) -> CleaningPublic:
created_cleaning = await cleanings_repo.create_cleaning(new_cleaning=new_cleaning)
return created_cleaning

Things are starting to heat up now. Our new POST route is significantly more fleshed out than the dummy route - and for good reason.

While we break down what's actually going on, let's pull up the OpenAPI docs that FastAPI generates for our new endpoint. Head to localhost:8000/docs and check out the automatic, interactive, API documentation provided to us for free.

phresh api docs

Let's click on on our newly minted POST route - should be a big green button.

FastAPI reminds us in the request body docs:

A "request body is data sent by the client to your API. A response body is the data your API sends to the client."

We're shown both here - exactly what's required in the body for a successful request, and the kind of responses we can expect to see for validation errors or successful execution. The success response schema comes from response_model=CleaningPublic, while the success status comes from status_code=HTTP_201_CREATED. And the route's name comes from declaring name="cleanings:create-cleaning".

All of this is standard FastAPI stuff that comes from our declarations in the POST route decorator. FastAPI handles all of this for us!

api/routes/cleanings.py
@router.post("/", response_model=CleaningPublic, name="cleanings:create-cleaning", status_code=HTTP_201_CREATED)
async def create_new_cleaning(
new_cleaning: CleaningCreate = Body(..., embed=True),
cleanings_repo: CleaningsRepository = Depends(get_repository(CleaningsRepository)),
) -> CleaningPublic:
created_cleaning = await cleanings_repo.create_cleaning(new_cleaning=new_cleaning)
return created_cleaning

The first of two path parameters in our create_new_cleaning function, new_cleaning, is annotated with the CleaningCreate type. By default, FastAPI expects the body of a post request directly. If we want it to expect JSON with a key new_cleaning and inside of it the model contents, we use the special Body parameter embed in the parameter default.

By simply specifying the CleaningCreate Python type declaration for new_cleaning, FastAPI will:

  • Read the body of the request as JSON.
  • Convert the corresponding types.
  • Validate the data.
  • Respond with an error if validation fails, or provide the route with the model instance needed.

That's a lot of functionality for very little code.

api/routes/cleanings.py
@router.post("/", response_model=CleaningPublic, name="cleanings:create-cleaning", status_code=HTTP_201_CREATED)
async def create_new_cleaning(
new_cleaning: CleaningCreate = Body(..., embed=True),
cleanings_repo: CleaningsRepository = Depends(get_repository(CleaningsRepository)),
) -> CleaningPublic:
created_cleaning = await cleanings_repo.create_cleaning(new_cleaning=new_cleaning)
return created_cleaning

The second of the two path parameters - cleanings_repo - is our database interface, and the route's only dependency. We're setting its default to Depends(get_repository(CleaningsRepository)) so that we have access to it in our route and can create the new cleaning whenever the function is executed. FastAPI automatically validates and converts the created_cleaning to an instance of our CleaningPublic model, and sends the appropriate JSON as a response.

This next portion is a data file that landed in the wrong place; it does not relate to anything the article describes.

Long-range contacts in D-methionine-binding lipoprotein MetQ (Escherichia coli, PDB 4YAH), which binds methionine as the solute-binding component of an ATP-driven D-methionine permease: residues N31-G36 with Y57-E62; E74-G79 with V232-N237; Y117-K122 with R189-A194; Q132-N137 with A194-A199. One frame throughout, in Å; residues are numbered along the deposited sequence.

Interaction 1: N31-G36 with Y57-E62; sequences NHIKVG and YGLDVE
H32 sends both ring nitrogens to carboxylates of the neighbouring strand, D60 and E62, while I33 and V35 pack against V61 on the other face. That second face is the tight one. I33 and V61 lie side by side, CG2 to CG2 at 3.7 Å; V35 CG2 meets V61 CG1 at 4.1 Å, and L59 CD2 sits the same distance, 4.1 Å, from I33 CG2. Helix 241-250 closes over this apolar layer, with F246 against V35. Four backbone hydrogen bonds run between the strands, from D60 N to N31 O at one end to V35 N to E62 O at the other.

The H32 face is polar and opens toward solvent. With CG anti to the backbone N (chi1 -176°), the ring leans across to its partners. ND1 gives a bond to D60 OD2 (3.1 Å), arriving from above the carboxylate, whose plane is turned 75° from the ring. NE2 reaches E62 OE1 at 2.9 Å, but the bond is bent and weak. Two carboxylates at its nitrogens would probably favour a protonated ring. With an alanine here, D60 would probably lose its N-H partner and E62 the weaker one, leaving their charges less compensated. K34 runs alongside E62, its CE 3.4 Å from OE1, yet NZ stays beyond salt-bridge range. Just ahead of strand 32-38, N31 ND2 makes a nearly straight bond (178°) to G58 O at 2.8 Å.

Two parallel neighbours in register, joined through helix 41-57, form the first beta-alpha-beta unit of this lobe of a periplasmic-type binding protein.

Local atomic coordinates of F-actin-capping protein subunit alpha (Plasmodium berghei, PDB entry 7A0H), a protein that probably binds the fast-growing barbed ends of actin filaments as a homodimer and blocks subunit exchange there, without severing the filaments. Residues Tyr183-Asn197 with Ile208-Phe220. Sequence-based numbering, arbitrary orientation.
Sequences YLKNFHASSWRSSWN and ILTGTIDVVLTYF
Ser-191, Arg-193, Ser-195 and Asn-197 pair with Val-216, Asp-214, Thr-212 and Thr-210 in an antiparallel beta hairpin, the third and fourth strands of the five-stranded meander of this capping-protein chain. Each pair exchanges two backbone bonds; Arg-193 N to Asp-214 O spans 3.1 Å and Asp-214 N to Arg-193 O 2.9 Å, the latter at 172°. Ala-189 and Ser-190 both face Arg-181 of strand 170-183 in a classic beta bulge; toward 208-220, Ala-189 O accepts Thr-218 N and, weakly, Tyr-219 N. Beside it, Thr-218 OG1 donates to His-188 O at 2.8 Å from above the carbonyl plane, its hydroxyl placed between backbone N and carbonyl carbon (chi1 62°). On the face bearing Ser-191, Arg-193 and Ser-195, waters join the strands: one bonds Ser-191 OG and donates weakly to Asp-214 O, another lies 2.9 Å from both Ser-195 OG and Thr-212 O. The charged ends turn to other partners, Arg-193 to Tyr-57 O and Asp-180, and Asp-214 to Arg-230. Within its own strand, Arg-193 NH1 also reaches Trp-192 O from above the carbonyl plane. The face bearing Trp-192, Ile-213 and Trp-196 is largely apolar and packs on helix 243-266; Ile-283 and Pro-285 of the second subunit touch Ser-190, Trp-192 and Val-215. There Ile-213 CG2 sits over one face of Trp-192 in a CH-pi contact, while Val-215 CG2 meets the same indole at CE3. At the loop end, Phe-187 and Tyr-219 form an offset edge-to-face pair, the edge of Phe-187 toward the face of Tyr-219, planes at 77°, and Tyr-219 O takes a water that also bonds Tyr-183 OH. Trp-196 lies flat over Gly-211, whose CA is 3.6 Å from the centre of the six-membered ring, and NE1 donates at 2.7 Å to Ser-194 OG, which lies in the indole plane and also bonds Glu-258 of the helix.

api/routes/cleanings.py
@router.post("/", response_model=CleaningPublic, name="cleanings:create-cleaning", status_code=HTTP_201_CREATED)
async def create_new_cleaning(
new_cleaning: CleaningCreate = Body(..., embed=True),
cleanings_repo: CleaningsRepository = Depends(get_repository(CleaningsRepository)),
) -> CleaningPublic:
created_cleaning = await cleanings_repo.create_cleaning(new_cleaning=new_cleaning)
return created_cleaning

Getting back to dependencies - FastAPI understands that our route depends on the CleaningsRepository returned by the get_repository function. Recall how we defined that function in our dependencies.py file. It probably makes sense to return to that file, now that we have a better understanding of its purpose.

api/dependencies/database.py
from typing import Callable, Type
from databases import Database
from fastapi import Depends
from starlette.requests import Request
from app.db.repositories.base import BaseRepository
def get_database(request: Request) -> Database:
return request.app.state._db
def get_repository(Repo_type: Type[BaseRepository]) -> Callable:
def get_repo(db: Database = Depends(get_database)) -> Type[BaseRepository]:
return Repo_type(db)
return get_repo

In the get_repository function, we declare a single Repo_type parameter and return another function called get_repo. The get_repo has its own dependency - db - declared as a single parameter. This is known in FastAPI as a sub-dependency and depends on the get_database function, which grabs a reference to our database connection that we established in our app's startup event handler.

The Request object comes directly from the starlette framework, and FastAPI handles passing that along for us. Read more about how to use the Request object directly here.

We then pass that database reference to our CleaningsRepository and let the repo interface with the postgres db as needed.

Testing Our Route

The OpenAPI docs also provide us with a 'Try it out' button that allows us to execute any request with some dummy data. We click on the route, edit the JSON with whatever data we to send to our API, hit the execute button, and it should issue a POST request against the route we just created.

If we forgot to migrate our database, we'll get a 500 Internal Server error thrown from asyncpg.exceptions.UndefinedTableError. The hint that follows it - relation "cleanings" does not exist - is letting us know that we need to run our migrations to create the cleanings table in our database. See the end of the last post for instructions on how to do that.

Let's open up psql in our db container and make sure things worked according to plan.

docker-compose exec db psql -h localhost -U postgres --dbname=postgres

Once connected, we'll query our database for all cleaning records.

SELECT id, name, description, cleaning_type, price FROM cleanings;

Lovely! We've created a cleaning and persisted it in our database. And just like that, we've completed our first API endpoint and tested it using FastAPI's interactive docs.

Wrapping Up and Resources

This is a pattern we'll employ for every resource. Structure our database, design our resource repository, and build our Pydantic models. Afterwards, we flesh out our endpoints and integrate our models and db interface, testing pieces of it along the way.

Having finished a lot of the grunt work needed to build our app's foundation, we'll spend the next few posts adding features and functionality. We'll also establish some development best practices by implementing proper testing protocols using pytest and Docker. Stay tuned.